Disability insurance is undergoing some interesting changes. According to John Ryan of Ryan Insurance Strategy Consultants in Greenwood Village, Colorado, one of those changes is the return of own-occupation (own-occ) coverage for physicians and dentists. Those professions had a rough time getting coverage for more than a decade, after the onslaught of managed care and the resulting early exodus of doctors from practice. Even though a few companies continued to offer ample coverage, many insurers drastically cut benefits or eliminated eligibility.
Now, however, premiums are on the way down and caps on monthly benefits are being raised. Not only that, Ryan says, but now there's a new wrinkle in retirement protection disability coverage that "allows physicians, dentists, and small business owners to ensure 100% of their retirement plan contributions." Before, Ryan says, only 20% was insurable.
While the broadening market for own-occ coverage is "industrywide," says Ryan, only three companies offer the retirement coverage: MassMutual, Principal Financial Group, and Berkshire Life, a subsidiary of Guardian. The "neat thing" about this coverage, says Ryan, is that companies generally will issue it regardless of how much coverage the insured already has. Since doctors and dentists have had to deal with reduced benefits since 1995, Ryan says it's most attractive to them.
David Runyon, a disability brokerage manager at Guardian/ Berkshire, says his firm has always offered own-occ coverage, but that the industry's general exit from market was due to doctors who "were not happy with what was going on in [managed care] medicine and found an exit strategy, claiming they were stressed out or burned out or something." Claims of that nature have subsided, he says, so loss ratios are returning to expected levels.
Physicians and dentists in particular will be interested in what Matt Gottfried, director of individual disability income for Berkshire, says is the "true own-occ market." Berkshire's coverage pays benefits if, for instance, a surgeon is no longer able to continue as a surgeon because of an injury or illness that prevents her from using her hands--even if that surgeon goes on to teach or to pursue some other occupation. The policy also accepts specialties recognized by the AMA and the ADA as "own-occ" so that an orthopedic surgeon, if no longer able to work within orthopedics, can receive benefits.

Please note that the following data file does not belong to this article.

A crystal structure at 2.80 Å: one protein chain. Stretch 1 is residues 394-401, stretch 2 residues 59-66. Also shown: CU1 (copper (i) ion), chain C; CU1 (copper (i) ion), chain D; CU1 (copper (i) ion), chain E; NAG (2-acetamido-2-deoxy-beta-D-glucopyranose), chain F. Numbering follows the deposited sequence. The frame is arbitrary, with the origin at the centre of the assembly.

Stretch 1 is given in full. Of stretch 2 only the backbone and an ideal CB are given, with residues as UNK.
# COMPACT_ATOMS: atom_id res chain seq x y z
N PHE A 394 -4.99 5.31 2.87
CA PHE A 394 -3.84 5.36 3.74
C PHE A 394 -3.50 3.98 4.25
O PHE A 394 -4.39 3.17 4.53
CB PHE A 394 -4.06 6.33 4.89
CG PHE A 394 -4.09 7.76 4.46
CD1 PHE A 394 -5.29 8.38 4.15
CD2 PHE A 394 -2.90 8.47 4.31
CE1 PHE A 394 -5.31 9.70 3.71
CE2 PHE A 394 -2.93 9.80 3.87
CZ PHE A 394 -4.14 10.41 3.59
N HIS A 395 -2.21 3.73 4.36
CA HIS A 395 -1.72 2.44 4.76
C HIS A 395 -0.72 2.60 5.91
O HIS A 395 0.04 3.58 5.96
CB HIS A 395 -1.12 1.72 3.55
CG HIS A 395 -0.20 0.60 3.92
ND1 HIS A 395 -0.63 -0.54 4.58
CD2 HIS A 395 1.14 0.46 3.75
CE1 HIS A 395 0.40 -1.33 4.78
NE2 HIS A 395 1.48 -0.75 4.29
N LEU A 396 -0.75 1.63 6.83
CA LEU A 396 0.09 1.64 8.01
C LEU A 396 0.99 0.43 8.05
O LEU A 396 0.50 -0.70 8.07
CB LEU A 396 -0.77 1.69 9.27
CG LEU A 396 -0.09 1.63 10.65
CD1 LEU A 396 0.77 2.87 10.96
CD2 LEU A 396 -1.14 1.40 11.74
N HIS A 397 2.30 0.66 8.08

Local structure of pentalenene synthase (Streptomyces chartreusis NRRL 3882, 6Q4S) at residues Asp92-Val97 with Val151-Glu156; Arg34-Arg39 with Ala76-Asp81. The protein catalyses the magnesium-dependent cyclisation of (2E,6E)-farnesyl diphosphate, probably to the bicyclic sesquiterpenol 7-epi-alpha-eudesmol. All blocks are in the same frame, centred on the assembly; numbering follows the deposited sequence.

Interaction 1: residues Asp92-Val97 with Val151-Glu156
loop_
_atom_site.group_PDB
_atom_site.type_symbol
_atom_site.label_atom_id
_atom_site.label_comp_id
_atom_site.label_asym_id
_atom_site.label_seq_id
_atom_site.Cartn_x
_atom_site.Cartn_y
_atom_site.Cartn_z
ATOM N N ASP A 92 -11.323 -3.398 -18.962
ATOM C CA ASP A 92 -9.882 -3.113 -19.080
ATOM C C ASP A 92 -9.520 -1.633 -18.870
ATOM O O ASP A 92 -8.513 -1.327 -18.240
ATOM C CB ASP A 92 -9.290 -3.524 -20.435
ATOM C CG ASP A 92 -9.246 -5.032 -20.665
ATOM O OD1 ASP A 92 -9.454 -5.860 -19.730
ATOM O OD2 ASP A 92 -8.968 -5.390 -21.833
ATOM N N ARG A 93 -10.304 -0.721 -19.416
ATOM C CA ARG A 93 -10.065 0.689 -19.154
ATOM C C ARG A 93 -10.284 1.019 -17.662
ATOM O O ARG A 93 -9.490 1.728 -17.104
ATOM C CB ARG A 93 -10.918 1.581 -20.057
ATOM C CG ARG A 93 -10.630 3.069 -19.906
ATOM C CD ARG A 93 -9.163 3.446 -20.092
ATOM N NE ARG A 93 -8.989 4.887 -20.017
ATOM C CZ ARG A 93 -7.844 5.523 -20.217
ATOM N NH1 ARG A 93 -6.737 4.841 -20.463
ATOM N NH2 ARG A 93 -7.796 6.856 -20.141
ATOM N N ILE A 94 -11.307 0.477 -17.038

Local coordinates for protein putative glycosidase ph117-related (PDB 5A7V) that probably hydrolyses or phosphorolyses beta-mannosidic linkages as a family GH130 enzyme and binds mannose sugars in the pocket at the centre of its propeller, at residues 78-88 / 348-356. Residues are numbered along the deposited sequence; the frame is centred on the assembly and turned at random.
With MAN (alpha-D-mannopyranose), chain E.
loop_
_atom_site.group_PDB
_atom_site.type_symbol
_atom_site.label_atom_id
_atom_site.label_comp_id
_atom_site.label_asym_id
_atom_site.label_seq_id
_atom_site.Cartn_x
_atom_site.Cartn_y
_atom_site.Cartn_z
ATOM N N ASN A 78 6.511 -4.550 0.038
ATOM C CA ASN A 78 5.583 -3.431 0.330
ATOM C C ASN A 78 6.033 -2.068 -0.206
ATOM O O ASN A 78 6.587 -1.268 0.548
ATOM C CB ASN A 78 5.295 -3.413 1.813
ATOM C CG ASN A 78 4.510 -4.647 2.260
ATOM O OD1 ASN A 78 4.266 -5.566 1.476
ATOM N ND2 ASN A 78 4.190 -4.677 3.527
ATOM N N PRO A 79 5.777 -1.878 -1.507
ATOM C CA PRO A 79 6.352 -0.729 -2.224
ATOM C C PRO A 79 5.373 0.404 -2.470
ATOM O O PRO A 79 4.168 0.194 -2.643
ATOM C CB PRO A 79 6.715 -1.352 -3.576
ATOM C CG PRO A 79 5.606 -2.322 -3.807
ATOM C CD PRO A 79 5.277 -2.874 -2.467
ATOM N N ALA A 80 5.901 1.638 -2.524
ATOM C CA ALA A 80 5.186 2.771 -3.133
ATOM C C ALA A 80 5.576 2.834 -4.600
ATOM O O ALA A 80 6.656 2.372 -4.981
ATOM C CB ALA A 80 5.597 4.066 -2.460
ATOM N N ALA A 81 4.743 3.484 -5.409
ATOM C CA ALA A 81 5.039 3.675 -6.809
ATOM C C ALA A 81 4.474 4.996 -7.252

Coverage is also extended for partial and/or residual disabilities, so that even if an insured is able to resume work, but is not able to return to full productivity, the policy provides benefits.
Berkshire's retirement coverage product is called Retirement Protection Plus. The proceeds of the policy are placed into a trust, and the trust is invested at the discretion of the insured, which reduces the downside risk of a disability on retirement savings, says Gottfried; he also suggests that it provides advisors with an additional opportunity to be of service to their clients by providing the best guidance possible for investment of those funds.
The cost of Retirement Protection Plus, relative to an insured's projected account balance at age 65, is approximately one percent. Gottfried says that this policy is a new concept in disability protection, and adds that, the average consumer is far from prepared either for disability or for the impact that a disability will have on her retirement income.
Says Ryan, "The disability world is looking bright again. Companies are looking for ways to write the business now; for the last 10 years, it was the opposite."